Taken as a whole, the road ahead seems wide open for the Cardinals.
"I was on record, when he took Louisville, [saying] he'll win a national championship there," said Western Kentucky AD Todd Stewart, Petrino's boss between his stop at Arkansas and return to Louisville.
A similar road was widening at Arkansas in 2012 until Petrino crashed that motorcycle carrying his mistress outside of Fayetteville on Highway 16. Only now, five seasons later, does it look like the Hogs are digging out from the upheaval.
Petrino has basically run out on three teams (Louisville, Arkansas, Atlanta) when no one doubted his ability to coach those teams.
How long before a 55-year-old veteran coach with at least 10 years of shelf life remaining reverts to his old self at Louisville Part II?
"Was it a tough call [to bring him back]?" Jurich asked rhetorically. "It was a tough call. But I felt it was the right thing to do.
"He owned everything [he did at Arkansas]. He didn't point any fingers. It was self-inflicted. That was something that I was so impressed with."
Before making that momentous call, Jurich needed his decision to be reinforced. ESPN analyst Chris Mortensen called in an endorsement. Mortensen's son, Alex, had played for Petrino at Arkansas.
"I know Chris real well," Petrino said. "I didn't know about that."
Eric Wood played at Louisville from 2006-08. A freshman All-American under Petrino, Wood eventually became a first-round draft pick. He was asked his opinion, too.
"They called me and asked if they should bring him back," said Wood, now a Buffalo Bills center. "It was a bold move by Tom to bring him back.
"He was demanding day in and day out. I remember a practice where he thought I could have done better. He called me. He did it nice but he told me to step it up."
The biggest endorsement for Petrino's character continues to be his marriage. He and wife Becky remain together. Jurich revels in seeing the Petrino's driveway looking like "a used car lot."
"The house is always full," Jurich said. "I knew he was a different person. I just loved to see how he and his family have bonded, how his grandkids have bonded."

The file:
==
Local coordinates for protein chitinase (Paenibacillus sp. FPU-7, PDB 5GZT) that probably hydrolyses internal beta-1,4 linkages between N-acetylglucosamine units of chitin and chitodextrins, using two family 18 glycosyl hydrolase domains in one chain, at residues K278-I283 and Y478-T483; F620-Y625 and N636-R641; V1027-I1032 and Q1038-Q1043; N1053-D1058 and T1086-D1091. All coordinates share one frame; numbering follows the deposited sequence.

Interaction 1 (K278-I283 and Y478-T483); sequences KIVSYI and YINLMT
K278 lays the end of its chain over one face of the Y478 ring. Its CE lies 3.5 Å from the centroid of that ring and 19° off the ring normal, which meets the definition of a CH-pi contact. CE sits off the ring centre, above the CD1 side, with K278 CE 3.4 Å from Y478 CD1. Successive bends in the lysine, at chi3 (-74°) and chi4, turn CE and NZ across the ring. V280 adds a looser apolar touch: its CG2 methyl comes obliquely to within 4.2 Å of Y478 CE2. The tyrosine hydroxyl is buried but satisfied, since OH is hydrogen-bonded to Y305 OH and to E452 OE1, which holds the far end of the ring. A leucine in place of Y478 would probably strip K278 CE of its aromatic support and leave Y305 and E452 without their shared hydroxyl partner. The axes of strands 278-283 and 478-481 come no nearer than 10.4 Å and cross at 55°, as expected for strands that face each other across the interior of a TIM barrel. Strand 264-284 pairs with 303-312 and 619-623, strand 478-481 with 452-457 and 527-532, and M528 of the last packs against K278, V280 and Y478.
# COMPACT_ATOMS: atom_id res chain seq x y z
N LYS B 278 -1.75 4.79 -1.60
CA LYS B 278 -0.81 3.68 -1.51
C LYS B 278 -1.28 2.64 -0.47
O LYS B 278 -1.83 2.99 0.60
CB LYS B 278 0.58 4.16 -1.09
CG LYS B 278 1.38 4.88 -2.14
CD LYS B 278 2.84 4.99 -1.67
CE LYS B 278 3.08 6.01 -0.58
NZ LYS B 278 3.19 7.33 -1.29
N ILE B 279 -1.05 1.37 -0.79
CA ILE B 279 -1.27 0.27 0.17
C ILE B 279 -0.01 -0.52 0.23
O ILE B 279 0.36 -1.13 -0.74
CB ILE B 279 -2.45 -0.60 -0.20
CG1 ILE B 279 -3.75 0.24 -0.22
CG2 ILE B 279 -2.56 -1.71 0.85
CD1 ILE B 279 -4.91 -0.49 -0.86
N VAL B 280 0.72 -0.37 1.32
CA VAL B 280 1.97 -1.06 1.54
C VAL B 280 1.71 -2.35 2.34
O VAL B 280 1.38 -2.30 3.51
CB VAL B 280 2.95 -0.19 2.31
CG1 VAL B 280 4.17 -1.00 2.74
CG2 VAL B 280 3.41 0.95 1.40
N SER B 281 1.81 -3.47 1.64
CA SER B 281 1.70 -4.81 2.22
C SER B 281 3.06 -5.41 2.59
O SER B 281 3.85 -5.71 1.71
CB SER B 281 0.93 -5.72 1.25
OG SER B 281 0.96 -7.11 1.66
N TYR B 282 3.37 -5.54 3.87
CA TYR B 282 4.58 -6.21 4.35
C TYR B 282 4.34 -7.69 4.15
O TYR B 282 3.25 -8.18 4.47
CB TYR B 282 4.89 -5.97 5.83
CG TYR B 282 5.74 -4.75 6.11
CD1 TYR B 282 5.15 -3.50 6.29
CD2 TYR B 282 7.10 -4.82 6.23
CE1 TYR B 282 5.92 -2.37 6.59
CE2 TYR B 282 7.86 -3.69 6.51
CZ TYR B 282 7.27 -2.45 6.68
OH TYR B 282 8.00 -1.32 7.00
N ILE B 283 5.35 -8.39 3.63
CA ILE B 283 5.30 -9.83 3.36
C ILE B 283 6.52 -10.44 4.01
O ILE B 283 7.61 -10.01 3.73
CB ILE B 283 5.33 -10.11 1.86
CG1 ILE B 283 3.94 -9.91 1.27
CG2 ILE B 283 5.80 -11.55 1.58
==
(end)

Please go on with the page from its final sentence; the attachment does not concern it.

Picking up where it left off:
Oh yes, the grandkids. There are three of them all age 5 and under. Former assistant Jeff Brohm said Petrino would "melt" when the grandchildren came to practice.
"That's my stress relief right there," Petrino said. "There's nothing like hanging out with those guys."
Brohm is now the coach at Western Kentucky having replaced Petrino who brought him as offensive coordinator in 2013. All sides went into Petrino's one-year stay in Bowling Green, Kentucky, with eyes wide open.
"He was truly remorseful. He owned it. He took responsibility for it," Western Kentucky AD Todd Stewart said. "[He said] he would have a better understanding of working with players, coaching the person in addition to coaching the player."
Stewart is proud to say the school actually made money off the hiring. Petrino was paid $850,000. But given Petrino's wanderlust, Stewart also included a $1.2 million buyout. The $350,000 difference was immediately paid when Louisville came calling.
Not enough has been made of what Petrino left behind at Western Kentucky -- basically the best run of excellence in the program's history.
Brohm is in his third season. Western Kentucky is coming off a 12-2 campaign in which the Hilltoppers finished ranked for the first time. They are 19-2 in their last 21 games with losses only to Alabama and LSU on the road.
The Stewarts and the Petrinos remain good friends. Bobby invited Todd and his wife up for the Kentucky Derby last year. They may hang out again next year.
"The time I was around him, he was very caring," Stewart said. "It's nice to see things turn around the way they have."
Then, considering the current condition of Louisville, Western Kentucky and the remade Bobby Petrino, Stewart had another thought.
"I'd be lying to you [if I thought] it would turn out this way," he said.